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Ramirez said to be 'unfazed'

Agent insists that he'll stay with Sox

PHOENIX -- The agent, of course, does not sign the checks. John W. Henry does.

But less than two weeks after the Red Sox placed Manny Ramirez on irrevocable waivers, in an attempt to satisfy the player's desire to go to the Yankees while creating some payroll flexibility for themselves, Ramirez's agent, Jeff Moorad, said here yesterday that Ramirez won't be going anywhere next season.

"It didn't happen and it isn't going to happen," Moorad said in the lobby of the hotel where baseball's general managers have assembled for weeklong meetings. "At this point the focus is on the Boston Red Sox."

No team, including the Yankees, ponied up the $20,000 required to claim Ramirez on waivers, and Moorad, who had had discussions with the Sox prior to the move, said he does not believe general manager Theo Epstein will be shopping Ramirez here.

Putting a player of Ramirez's stature on waivers was highly unusual. What made it even more controversial were Moorad's statements regarding Ramirez's desire to play for the Yankees, and crediting the Sox for creating a vehicle that would have made it possible.

But Moorad yesterday dismissed the suggestion that Ramirez's desire for pinstripes has placed him in an untenable position in Boston, where fans might not be thrilled that the team's highest-paid player pines for the team's most bitter rival.

"Manny's unfazed by all of that stuff," Moorad said. "He's prepared to play for the 2004 Red Sox. Manny's actions on the field will speak for themselves. At this point, the only thing he is focusing on is coming to Fort Myers in the best shape he can and contributing the best he can to the 2004 Red Sox.

"If you want to get mad at somebody, get mad at the agent for being too honest about a player wanting to play for his hometown team."

Yesterday was the first day teams could talk money with free agents other than their own, and with a record 210 free agents available, and dozens of additional players likely to come on the market when they are not tendered contracts by Dec. 20, it's definitely a buyer's market.

Epstein, who arrived here yesterday with his assistant, Josh Byrnes, said last night that the club has yet to make any offers, though they have been in contact with numerous agents as the Sox attempt to upgrade their pitching and at second base, among other needs.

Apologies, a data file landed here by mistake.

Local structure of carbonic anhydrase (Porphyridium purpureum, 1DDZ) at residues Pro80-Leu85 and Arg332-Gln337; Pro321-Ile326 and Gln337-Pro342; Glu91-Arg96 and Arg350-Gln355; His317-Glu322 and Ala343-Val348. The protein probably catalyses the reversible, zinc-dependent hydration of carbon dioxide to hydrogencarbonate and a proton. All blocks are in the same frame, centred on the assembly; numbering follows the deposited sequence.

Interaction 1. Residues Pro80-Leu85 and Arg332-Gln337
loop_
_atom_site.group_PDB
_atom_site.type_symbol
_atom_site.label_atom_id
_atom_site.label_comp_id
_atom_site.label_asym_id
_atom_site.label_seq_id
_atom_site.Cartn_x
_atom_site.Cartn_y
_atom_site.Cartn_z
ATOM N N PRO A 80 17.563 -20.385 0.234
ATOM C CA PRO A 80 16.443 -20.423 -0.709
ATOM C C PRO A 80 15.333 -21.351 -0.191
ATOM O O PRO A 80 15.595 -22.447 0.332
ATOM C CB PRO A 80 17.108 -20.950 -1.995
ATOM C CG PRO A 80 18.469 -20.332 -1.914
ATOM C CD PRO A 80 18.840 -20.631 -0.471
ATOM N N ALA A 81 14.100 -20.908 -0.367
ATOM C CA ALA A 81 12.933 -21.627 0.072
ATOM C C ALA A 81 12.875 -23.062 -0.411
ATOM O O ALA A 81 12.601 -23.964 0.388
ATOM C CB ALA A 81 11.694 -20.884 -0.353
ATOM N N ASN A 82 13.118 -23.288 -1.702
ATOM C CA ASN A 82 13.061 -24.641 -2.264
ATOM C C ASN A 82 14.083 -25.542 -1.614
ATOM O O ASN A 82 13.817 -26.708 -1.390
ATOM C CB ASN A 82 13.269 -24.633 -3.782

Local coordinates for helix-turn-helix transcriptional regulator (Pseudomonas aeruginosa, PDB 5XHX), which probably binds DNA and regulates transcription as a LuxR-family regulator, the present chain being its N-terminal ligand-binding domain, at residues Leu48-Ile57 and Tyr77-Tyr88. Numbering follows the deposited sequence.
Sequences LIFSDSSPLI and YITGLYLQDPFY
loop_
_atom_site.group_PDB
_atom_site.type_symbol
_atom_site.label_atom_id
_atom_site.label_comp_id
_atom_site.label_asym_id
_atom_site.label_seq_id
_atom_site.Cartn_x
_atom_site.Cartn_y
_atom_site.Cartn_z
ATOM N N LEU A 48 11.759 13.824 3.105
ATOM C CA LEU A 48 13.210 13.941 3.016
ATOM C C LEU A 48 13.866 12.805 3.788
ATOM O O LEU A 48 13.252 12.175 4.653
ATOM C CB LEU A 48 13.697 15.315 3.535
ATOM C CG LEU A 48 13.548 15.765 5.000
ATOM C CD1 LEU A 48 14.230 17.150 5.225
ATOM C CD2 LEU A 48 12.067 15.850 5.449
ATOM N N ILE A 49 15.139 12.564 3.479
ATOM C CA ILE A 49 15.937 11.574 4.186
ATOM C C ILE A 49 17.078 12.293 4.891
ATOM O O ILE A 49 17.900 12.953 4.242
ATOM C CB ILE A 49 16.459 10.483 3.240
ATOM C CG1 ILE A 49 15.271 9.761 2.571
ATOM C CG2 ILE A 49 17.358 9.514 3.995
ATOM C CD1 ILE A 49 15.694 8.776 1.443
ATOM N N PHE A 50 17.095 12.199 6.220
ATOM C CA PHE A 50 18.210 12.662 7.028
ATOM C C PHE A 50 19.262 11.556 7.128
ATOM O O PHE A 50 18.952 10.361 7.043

Epstein said "it could still go either way" on re-signing setup man Mike Timlin. "We have many free agent relievers, from [Keith] Foulke to [Mark] Guthrie, Arthur Rhodes, etc.," agent Jeff Borris said. "They seem to have interest in all of them at this point."One top reliever who has been contacted by the Sox is Eddie Guardado, the 33-year-old lefthander who has saved 86 games the last two seasons for the Twins, including 41 last season. His agent, Kevin Kohler, said he spoke with Byrnes last week and claimed there is "quite a bit" of interest on both sides. "Eddie is real good friends with David Ortiz," said Kohler, referring to the Sox DH who was Guardado's teammate until the Twins nontendered him last December and he signed with Boston a month later. "He told him what the clubhouse was like last year, and Eddie thinks he'd be a really good fit. I think Boston and the Cubs are his first two choices."

There are any number of relievers on the market, which if last season is any indication, will be slow to form. Only six free agents signed last winter by Dec. 6, the day before teams had to decide whether to offer arbitration to their own free agents. If arbitration is offered and the player signs elsewhere, the club receives draft picks as compensation. In Guardado's case, he is a Type A free agent, meaning a club would receive two picks as compensation, but the Twins aren't expected to offer him arbitration, meaning it would be prudent for the Sox to wait. If they sign him now, they would owe the Twins compensation.

Epstein is scheduled to interview Angels bench coach Joe Maddon tomorrow for the managerial opening. Maddon will be the third candidate to interview, joining Dodgers third base coach Glenn Hoffman and A's bench coach Terry Francona. A fourth candidate, Angels pitching coach Bud Black, pulled himself out of consideration. . . .

Epstein said he has not yet gathered the facts regarding an alleged incident involving Sox pitcher Byung Hyun Kim in his native Korea, in which Kim was reported to have struck a newspaper photographer and broken his camera. One source familiar with the incident described it as a "Sean Penn" type thing. Kim, obtained last May in a trade for Shea Hillenbrand, is a candidate for the Sox' starting rotation next season. They could elect to nontender him (he was paid $3.25 million last season), but one industry source scoffed at that scenario and said Kim would stay with Boston . . . Commissioner Bud Selig addressed the GMs yesterday and afterward told reporters that results of Major League Baseball's drug testing last season should be available in the next few days. Rob Manfred, executive vice president of labor relations, said all 1,200 players were tested, and 240 were retested randomly during the season. If 5 percent of the tests turn up positive, under terms of the collective bargaining agreement, testing would be mandatory for the next three seasons. In addition, Manfred said the artificial steroid THG automatically will be tested for under terms of the agreement.

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